The abrupt deletion came as BuzzFeed undertook a slew of cost-cutting measures during the pandemic lockdowns. Before 2020, the company had reported losses of more than $50 million for several years, according to a Wall Street Journal article from that October. Early in the pandemic, they had predicted that revenue could decline by nearly 20 percent. But after “heavy cost cuts,” the Journal wrote, BuzzFeed was on target to break even for the first time since 2014. The cuts included “furloughs, pay reductions, layoffs, and other changes;” they got rid of their D.C. and San Francisco office spaces, according to one staffer. They also decided, as another writer put it, to “nuke all these old images” giving them copyright issues.

Notably, BuzzFeed also announced in June that it plans to go public by way of a SPAC deal — the trendy financial vehicle that lets companies IPO with less paperwork. Typically businesses preparing to go public will want to tie up any financial, procedural, or aesthetic loose ends, both to maximize their valuation and to ward off possible lawsuits once their finances become a matter of public record. BuzzFeed is expected to merge with a blank check company called 890 Fifth Avenue Partners sometime between now and December. According to CNBC, it is shooting for a valuation of $1.5 billion.

None of the BuzzFeed reporters who talked to Gawker had heard any specifics about the copyright infringement claims, or which had prompted the decision to delete old photos. One writer suggested that the claims may have come from paparazzi, who are notoriously litigious. (Back in 2018, BuzzFeed actually reported on the trend of paparazzi suing celebrities for sharing photos of themselves). Another said it could reflect the changing social mores regarding image use on the internet. Peitzman, who started at BuzzFeed in late 2012, recalled that the internal protocol had initially been “fast and loose,” though he’d learned to properly source images at earlier jobs.

BuzzFeed has been involved in 32 copyright lawsuits, according to the federal lawsuit tracker PACER, five of which were filed in 2020 (another four have been filed in 2021). By comparison, Vice Media has been involved in 27 such cases; Gawker has been involved in 26. (Some of Gawker’s archival posts are also missing images; this stems in part from the codebase changing hands multiple times, but also from legal takedown requests, which are common for digital media outlets.)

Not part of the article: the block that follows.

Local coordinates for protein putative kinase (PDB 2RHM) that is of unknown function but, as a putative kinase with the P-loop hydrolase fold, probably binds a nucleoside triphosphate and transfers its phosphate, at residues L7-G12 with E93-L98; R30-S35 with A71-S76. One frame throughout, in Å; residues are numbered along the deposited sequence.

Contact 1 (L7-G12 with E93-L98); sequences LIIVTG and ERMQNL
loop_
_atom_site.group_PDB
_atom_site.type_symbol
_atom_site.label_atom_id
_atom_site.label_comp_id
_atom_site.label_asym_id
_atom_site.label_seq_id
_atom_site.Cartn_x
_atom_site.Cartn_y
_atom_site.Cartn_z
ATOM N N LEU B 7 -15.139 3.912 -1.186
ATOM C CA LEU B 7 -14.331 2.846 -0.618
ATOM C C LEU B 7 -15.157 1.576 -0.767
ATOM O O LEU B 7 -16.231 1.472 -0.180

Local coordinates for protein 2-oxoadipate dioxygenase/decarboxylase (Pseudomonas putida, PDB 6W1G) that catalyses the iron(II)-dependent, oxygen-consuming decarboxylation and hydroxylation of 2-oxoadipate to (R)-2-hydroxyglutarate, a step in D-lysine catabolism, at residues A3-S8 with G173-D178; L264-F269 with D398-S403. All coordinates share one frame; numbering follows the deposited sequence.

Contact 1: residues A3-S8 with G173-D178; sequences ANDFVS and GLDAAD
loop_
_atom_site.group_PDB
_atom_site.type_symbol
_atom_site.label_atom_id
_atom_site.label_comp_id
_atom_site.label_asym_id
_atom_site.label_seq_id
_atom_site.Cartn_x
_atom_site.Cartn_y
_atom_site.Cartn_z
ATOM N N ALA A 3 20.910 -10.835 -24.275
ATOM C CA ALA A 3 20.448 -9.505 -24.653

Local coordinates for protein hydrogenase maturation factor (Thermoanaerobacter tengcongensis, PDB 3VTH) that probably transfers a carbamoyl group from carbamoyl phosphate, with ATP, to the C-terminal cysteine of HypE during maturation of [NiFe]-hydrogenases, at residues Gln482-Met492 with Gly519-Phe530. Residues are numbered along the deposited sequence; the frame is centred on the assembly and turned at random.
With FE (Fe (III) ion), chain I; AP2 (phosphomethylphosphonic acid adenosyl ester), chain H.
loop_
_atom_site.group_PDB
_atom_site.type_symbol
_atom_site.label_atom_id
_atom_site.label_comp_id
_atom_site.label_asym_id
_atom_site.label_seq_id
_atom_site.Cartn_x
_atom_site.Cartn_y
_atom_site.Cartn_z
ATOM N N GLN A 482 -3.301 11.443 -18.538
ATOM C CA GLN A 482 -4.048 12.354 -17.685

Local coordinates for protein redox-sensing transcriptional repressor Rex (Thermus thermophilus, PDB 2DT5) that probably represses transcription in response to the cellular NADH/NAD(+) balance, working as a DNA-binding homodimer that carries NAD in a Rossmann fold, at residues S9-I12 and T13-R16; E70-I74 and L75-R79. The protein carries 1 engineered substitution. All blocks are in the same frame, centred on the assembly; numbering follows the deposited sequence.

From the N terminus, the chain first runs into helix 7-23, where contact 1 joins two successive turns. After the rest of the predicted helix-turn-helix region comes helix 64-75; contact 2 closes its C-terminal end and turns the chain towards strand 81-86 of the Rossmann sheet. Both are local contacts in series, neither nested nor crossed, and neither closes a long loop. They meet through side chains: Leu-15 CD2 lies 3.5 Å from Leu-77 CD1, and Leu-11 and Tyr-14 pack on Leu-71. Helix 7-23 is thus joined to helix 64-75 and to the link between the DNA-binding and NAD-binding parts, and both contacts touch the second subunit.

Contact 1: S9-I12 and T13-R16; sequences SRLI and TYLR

But the timing of BuzzFeed’s internal announcement suggests the photo decision may have stemmed from a 2019 lawsuit called Mango v. BuzzFeed. The case involves a photographer named Gregory Mango, who sued BuzzFeed for lifting a photo of his from an article in the New York Post. Mango alleged that, in addition to copyright infringement, the reporter had removed his credit line (known as a “gutter credit”), and replaced it with the name of the subject’s attorneys. A judge sided in his favor in August of 2019 (about nine months before BuzzFeed began deleting photos), awarding Mango $3,750 in damages for the infringement, $5,000 for a second count related to his gutter line, and $66,942.53 in legal fees.

BuzzFeed appealed the second claim, but a Second Circuit Judge upheld the initial verdict in a decision that, as one university copyright officer wrote in an article, “will make it much easier for artists to sue over the removal of copyright management information.” That opinion came down on Aug, 13, 2020 — about a month before BuzzFeed emailed their staff.

None of the BuzzFeed writers interviewed for this piece had heard about the ruling. Management “had basically just said, ‘We're trying to protect against this [copyright claim] trend we're noticing,’” one reporter recalled, “and never mentioned this lawsuit. But it sounds like that has to be part of this.” A source briefed on the decision pointed out the company began deleting photos before the appeal judgement (though after the initial opinion). They claimed the company had been hit by a series of “professional copyright trolls,” or copyright litigators who used reverse image search to find others’ misused pictures before approaching a plaintiff to sue.

The source also pointed to a different case, though filed later in October 2020, in which six Black photojournalists sued the company for embedding Instagram photos of the George Floyd protests without permission. The lawsuit, they said, was part of a larger legal shift regarding embedded social media posts. (The company settled earlier this month).

But the BuzzFeed News staff did take action to ensure similar alterations wouldn’t happen again. In January, the union sent its membership a shop paper announcing new language in their contract. “We secured for all unit employees the right…to be advised about any corrections or significant changes made to their stories,” the paper read, “(including to images).”

This piece has been updated to include a comment from BuzzFeed submitted after it was first published.